Gabelli v. SEC
Whether for purposes of applying the five-year limitations period under 28 U.S.C. § 2462 -- which provides that “except as otherwise provided by Act of Congress” any penalty action brought by the government must be “commenced within five years from the date when the claims first accrued” -- the government’s claim first accrues when the government can first bring an action for a penalty, where Congress has not enacted a separate controlling provision.
Supreme Court strikes down judicial expansion of the statute of limitations in securities cases
The Supreme Court held that the five-year clock in §2462 begins to tick when the fraud occurs, not when it is discovered.
U.S. Chamber files amicus brief
NCLC urged the Supreme Court to reverse the Second Circuit's decision to engraft a “discovery rule” onto the five-year statute of limitations applicable to governmental enforcement actions. NCLC argued in its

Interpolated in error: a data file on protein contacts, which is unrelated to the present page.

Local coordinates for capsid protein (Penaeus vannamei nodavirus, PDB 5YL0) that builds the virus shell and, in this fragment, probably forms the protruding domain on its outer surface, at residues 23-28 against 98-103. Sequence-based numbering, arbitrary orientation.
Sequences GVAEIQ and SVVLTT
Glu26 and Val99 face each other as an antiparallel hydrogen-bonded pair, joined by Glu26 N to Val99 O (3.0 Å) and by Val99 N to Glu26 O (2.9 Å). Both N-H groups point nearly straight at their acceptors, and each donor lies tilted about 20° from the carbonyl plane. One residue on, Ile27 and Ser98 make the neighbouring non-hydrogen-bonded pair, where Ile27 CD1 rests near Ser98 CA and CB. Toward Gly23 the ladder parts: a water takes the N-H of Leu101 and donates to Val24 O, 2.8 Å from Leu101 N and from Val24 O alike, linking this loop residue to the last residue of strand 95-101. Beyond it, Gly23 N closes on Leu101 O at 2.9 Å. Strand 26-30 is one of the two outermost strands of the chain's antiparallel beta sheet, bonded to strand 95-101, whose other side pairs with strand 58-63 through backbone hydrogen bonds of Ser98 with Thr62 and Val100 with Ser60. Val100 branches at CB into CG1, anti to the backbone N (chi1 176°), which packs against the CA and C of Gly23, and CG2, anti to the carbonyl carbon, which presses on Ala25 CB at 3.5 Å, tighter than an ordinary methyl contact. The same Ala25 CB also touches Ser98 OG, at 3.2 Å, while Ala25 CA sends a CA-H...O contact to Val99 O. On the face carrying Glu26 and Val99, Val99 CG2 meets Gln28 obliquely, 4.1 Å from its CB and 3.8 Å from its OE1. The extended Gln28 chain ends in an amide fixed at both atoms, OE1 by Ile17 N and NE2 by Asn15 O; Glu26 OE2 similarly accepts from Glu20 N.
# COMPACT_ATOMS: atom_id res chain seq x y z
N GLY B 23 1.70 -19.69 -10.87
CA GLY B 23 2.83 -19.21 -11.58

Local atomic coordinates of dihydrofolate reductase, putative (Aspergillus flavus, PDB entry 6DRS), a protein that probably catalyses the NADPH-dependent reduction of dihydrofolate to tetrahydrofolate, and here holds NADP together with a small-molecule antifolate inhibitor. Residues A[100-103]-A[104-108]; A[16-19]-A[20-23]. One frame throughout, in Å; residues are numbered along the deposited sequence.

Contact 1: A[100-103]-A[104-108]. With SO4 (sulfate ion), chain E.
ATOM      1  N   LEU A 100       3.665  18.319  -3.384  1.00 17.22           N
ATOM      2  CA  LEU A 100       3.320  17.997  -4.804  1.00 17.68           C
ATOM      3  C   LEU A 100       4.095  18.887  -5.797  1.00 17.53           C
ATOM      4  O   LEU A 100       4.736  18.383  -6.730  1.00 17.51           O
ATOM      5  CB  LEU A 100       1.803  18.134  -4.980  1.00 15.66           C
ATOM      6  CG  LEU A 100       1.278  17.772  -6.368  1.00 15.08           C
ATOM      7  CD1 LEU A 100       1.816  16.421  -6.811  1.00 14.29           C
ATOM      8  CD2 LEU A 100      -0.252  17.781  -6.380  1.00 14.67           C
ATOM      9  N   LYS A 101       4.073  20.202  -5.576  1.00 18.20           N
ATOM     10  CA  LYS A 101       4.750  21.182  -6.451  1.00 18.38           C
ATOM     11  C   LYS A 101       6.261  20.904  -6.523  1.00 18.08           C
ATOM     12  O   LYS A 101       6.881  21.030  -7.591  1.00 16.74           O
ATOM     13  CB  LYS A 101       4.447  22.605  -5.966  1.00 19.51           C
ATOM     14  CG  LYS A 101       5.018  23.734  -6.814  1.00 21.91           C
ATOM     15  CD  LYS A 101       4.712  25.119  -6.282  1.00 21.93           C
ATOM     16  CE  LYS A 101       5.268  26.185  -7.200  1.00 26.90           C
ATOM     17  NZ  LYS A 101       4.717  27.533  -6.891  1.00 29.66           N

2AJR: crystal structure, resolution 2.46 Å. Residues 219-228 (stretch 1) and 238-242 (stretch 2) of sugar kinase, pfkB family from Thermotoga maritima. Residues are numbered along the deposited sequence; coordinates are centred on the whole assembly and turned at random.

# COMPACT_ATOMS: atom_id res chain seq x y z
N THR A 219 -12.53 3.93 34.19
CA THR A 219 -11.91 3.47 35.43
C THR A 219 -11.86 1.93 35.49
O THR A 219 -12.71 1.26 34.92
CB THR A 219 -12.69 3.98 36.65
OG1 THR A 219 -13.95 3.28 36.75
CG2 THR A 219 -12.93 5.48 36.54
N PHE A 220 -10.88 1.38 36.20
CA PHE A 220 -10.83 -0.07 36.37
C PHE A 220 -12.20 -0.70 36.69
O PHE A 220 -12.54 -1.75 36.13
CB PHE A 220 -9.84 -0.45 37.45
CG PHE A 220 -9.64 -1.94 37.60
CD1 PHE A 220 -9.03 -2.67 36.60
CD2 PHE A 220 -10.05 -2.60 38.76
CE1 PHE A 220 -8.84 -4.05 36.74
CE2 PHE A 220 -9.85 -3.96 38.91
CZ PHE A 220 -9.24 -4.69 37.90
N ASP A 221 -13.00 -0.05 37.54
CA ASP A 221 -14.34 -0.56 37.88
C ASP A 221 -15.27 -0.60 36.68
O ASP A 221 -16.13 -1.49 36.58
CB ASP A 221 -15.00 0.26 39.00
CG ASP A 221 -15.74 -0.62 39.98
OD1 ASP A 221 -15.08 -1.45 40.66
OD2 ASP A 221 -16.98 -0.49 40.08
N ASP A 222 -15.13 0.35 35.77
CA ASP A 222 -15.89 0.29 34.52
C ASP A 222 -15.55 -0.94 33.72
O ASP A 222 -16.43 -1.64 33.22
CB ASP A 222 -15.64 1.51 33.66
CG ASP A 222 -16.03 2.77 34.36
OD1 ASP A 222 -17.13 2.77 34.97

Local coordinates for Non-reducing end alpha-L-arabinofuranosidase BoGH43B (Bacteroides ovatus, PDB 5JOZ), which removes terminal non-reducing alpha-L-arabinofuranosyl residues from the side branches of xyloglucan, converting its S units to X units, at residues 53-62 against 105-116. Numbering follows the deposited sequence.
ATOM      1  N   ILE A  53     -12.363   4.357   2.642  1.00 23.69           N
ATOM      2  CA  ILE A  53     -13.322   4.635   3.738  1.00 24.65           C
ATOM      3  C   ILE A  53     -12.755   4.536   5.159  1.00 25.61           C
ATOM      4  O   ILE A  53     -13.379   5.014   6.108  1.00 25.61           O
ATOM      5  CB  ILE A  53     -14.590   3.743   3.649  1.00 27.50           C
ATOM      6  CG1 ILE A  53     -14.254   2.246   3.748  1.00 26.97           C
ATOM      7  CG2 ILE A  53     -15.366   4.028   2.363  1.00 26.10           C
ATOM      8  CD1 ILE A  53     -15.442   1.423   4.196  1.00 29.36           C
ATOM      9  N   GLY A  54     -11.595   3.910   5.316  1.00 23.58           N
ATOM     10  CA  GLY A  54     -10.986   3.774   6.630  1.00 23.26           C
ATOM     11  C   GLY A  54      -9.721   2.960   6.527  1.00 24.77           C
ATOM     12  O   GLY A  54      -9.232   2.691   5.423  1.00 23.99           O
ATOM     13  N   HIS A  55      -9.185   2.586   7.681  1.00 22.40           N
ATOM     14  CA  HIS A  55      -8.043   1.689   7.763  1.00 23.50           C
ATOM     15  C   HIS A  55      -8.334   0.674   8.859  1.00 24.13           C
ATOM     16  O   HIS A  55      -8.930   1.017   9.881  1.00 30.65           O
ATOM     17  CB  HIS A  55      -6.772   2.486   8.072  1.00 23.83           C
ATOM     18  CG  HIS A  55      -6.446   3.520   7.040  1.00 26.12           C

amicus brief that under the relevant statute, 28 U.S.C. § 2462, the timeliness of an SEC penalty action turns on the date the claim “accrued” or came into existence, not the date on which the SEC asserts it first discovered the alleged fraud. Allowing timeliness to be dictated by when the SEC discovers the alleged fraud is inappropriate here because it invades on the proper province of Congress and creates uncertainty. NCLC argues that interpreting timeliness to mean “accruing on the date the claim came into existence” is consistent with Supreme Court precedent, which emphasizes the importance of adhering to statutory text and structure of the securities laws in order to provide predictability to the markets. Additionally, NCLC argues, engrafting a discovery rule would degrade enforcement of the securities laws because it would lead to perverse incentives, diminish the SEC's enforcement capabilities, and injure innocent businesses and individuals.